Long exposure photography is the order of the day and I share three of my methods for capturing the shot. I also discuss the merits of landscape photography and storytelling during this sunrise photo shoot.

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Long exposure provides a new way to look at the world. Capturing a relatively long period of time in one photograph. It creates an illusion of movement in the image and creates an ethereal mood that invokes feelings of serenity and wonder. Long Exposure has been the basis of my landscape photography for many many years and it is one of the first techniques I consider when I am visualising my image. I love the extra story telling capacity that a long exposure photograph can portray.

Landscape Photography with a twist

The above is achieved by creating context in the scene. It is the stark contrast between static objects in the frame against the movement of things like water and clouds. This juxtaposition on it’s own can expand the story. The power and speed of a waterfall, the direction of clouds and the wind; can all be deduced from a long exposure photograph. These subtle details all n part of a landscape and affect your attitude and feeling towards.

3 Long Exposure Photography Methods

In the video I detail three ways in which I capture my long exposures. First is simply by utilising dull conditions such as sunrise, sunset or during overcast weather conditions. Setting your aperture at around f16 and ISO at 100 will allow a shutter speed of at least a few seconds without the use of any filters.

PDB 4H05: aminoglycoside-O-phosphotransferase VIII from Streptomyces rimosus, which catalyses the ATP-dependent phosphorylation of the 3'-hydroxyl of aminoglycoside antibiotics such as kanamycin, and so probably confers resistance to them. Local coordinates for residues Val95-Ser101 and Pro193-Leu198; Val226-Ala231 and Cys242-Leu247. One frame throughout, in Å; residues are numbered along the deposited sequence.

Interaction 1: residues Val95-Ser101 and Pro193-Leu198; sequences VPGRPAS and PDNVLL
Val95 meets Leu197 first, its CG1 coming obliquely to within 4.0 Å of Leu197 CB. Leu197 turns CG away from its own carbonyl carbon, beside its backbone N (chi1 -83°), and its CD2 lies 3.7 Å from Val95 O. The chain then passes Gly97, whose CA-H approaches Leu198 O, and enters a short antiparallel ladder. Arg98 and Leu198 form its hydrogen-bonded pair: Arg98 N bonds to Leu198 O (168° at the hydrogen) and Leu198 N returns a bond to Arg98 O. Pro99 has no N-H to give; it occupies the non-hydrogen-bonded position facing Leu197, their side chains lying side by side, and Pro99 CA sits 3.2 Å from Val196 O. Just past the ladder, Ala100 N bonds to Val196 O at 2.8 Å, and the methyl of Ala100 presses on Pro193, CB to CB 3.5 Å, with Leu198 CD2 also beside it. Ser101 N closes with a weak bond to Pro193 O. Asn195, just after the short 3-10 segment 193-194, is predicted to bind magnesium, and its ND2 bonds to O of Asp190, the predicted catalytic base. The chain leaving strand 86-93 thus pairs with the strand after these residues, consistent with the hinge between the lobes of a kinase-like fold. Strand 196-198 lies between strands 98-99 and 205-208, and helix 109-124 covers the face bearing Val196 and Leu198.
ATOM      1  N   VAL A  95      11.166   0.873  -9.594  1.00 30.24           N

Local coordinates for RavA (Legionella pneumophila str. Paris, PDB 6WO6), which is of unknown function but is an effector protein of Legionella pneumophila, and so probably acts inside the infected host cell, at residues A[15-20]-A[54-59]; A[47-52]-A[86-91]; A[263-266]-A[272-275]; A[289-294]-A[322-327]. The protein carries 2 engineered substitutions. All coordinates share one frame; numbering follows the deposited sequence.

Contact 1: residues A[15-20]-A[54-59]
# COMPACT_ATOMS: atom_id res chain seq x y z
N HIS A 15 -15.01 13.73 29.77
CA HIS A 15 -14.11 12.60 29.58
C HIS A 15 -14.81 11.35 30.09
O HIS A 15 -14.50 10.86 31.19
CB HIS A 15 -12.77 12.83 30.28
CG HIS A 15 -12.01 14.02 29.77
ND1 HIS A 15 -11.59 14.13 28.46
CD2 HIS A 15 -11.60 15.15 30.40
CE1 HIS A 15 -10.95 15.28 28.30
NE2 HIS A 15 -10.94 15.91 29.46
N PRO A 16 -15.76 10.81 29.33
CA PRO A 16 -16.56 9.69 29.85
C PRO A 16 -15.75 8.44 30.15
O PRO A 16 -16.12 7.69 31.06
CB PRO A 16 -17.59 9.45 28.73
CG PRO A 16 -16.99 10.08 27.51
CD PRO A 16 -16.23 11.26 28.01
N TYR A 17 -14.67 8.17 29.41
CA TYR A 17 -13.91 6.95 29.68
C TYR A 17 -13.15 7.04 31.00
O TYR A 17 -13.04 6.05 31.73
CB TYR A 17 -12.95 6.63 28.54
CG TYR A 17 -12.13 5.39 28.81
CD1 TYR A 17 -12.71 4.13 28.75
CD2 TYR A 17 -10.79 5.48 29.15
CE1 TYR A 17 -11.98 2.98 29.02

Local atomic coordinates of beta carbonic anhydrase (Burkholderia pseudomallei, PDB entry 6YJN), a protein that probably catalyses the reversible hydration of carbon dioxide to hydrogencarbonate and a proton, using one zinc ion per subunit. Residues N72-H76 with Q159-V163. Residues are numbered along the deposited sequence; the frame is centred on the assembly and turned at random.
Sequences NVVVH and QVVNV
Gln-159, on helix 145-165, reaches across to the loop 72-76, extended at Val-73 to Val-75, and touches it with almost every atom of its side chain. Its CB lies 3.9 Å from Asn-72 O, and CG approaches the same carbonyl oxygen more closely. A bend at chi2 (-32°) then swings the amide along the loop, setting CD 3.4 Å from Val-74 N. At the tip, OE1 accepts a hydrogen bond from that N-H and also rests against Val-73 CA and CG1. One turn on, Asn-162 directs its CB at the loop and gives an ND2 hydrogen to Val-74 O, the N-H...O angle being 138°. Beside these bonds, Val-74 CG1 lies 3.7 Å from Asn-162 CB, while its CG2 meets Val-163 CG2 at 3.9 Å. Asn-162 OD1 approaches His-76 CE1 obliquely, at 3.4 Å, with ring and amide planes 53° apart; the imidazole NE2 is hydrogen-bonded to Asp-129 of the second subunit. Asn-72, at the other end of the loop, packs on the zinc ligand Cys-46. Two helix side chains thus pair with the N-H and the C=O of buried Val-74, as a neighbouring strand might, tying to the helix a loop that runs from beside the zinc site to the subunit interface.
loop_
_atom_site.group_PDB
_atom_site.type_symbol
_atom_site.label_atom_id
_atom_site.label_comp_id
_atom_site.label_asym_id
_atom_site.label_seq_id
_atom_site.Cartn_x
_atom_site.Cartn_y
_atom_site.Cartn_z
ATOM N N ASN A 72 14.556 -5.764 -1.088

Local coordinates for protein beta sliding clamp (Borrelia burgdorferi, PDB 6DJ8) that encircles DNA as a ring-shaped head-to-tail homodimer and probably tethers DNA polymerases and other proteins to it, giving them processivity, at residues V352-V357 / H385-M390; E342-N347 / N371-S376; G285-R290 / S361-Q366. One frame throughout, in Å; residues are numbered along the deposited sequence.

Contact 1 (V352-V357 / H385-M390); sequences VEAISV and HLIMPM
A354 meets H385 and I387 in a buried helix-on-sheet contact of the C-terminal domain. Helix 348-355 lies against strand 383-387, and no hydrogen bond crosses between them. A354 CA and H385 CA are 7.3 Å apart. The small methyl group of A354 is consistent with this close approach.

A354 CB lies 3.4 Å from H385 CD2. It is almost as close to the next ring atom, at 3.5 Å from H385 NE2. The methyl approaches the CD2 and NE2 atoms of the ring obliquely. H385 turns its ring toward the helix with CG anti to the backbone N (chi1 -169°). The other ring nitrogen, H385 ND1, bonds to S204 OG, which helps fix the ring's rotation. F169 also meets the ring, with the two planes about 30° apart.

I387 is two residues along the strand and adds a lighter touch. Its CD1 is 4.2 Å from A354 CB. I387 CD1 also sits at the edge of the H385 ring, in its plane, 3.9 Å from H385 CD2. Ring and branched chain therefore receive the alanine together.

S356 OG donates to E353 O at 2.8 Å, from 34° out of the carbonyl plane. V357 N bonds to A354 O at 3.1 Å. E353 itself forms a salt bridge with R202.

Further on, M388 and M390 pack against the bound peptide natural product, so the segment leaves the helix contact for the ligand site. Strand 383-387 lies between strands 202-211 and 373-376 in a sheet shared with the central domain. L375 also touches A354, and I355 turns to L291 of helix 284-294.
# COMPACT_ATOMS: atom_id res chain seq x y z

ND Filters

Secondly is about using a long shutter speed during sunset and sunrise. I achieve this through bracketing using a 6 stop ND filter. The maximum shutter speed using this technique will normally be about 30 seconds.

2 Minutes and More

Lastly, I do extreme long exposures. Shutter speeds of 2 minutes or more using stacked ND filters up to 16 stops of total light reduction. These can be technically difficult to shoot because any slight movement can result in a less than sharp image. Noise from the sensor also becomes a problem and some cameras can be worse than others.

An exciting part of landscape photography, long shutter speed images are another tool you have in your arsenal to tell your story. 

Seascapes, sunsets and isolation - Landscape Photography Vlog